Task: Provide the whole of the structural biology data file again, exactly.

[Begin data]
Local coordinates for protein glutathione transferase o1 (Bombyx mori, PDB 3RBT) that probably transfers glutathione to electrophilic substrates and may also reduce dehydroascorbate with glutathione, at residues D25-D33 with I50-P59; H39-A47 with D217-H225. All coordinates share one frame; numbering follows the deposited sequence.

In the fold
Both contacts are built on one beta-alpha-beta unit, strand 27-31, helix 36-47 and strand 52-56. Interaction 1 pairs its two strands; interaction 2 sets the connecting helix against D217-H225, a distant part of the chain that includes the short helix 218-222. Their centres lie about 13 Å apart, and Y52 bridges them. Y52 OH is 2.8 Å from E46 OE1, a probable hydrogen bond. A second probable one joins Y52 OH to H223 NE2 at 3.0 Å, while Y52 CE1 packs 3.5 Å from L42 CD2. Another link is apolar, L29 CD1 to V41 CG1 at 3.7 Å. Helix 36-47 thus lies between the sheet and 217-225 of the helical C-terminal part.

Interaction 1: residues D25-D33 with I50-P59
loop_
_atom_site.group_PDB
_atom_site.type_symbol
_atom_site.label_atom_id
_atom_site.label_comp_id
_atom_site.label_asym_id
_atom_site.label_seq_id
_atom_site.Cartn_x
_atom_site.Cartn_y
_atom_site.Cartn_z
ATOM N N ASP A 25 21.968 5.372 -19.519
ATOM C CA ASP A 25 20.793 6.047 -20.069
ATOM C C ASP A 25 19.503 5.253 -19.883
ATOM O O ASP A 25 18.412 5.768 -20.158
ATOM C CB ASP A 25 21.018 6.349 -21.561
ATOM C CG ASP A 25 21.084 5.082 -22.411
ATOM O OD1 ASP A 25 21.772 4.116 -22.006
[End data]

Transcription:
Local coordinates for protein glutathione transferase o1 (Bombyx mori, PDB 3RBT) that probably transfers glutathione to electrophilic substrates and may also reduce dehydroascorbate with glutathione, at residues D25-D33 with I50-P59; H39-A47 with D217-H225. All coordinates share one frame; numbering follows the deposited sequence.

In the fold
Both contacts are built on one beta-alpha-beta unit, strand 27-31, helix 36-47 and strand 52-56. Interaction 1 pairs its two strands; interaction 2 sets the connecting helix against D217-H225, a distant part of the chain that includes the short helix 218-222. Their centres lie about 13 Å apart, and Y52 bridges them. Y52 OH is 2.8 Å from E46 OE1, a probable hydrogen bond. A second probable one joins Y52 OH to H223 NE2 at 3.0 Å, while Y52 CE1 packs 3.5 Å from L42 CD2. Another link is apolar, L29 CD1 to V41 CG1 at 3.7 Å. Helix 36-47 thus lies between the sheet and 217-225 of the helical C-terminal part.

Interaction 1: residues D25-D33 with I50-P59
loop_
_atom_site.group_PDB
_atom_site.type_symbol
_atom_site.label_atom_id
_atom_site.label_comp_id
_atom_site.label_asym_id
_atom_site.label_seq_id
_atom_site.Cartn_x
_atom_site.Cartn_y
_atom_site.Cartn_z
ATOM N N ASP A 25 21.968 5.372 -19.519
ATOM C CA ASP A 25 20.793 6.047 -20.069
ATOM C C ASP A 25 19.503 5.253 -19.883
ATOM O O ASP A 25 18.412 5.768 -20.158
ATOM C CB ASP A 25 21.018 6.349 -21.561
ATOM C CG ASP A 25 21.084 5.082 -22.411
ATOM O OD1 ASP A 25 21.772 4.116 -22.006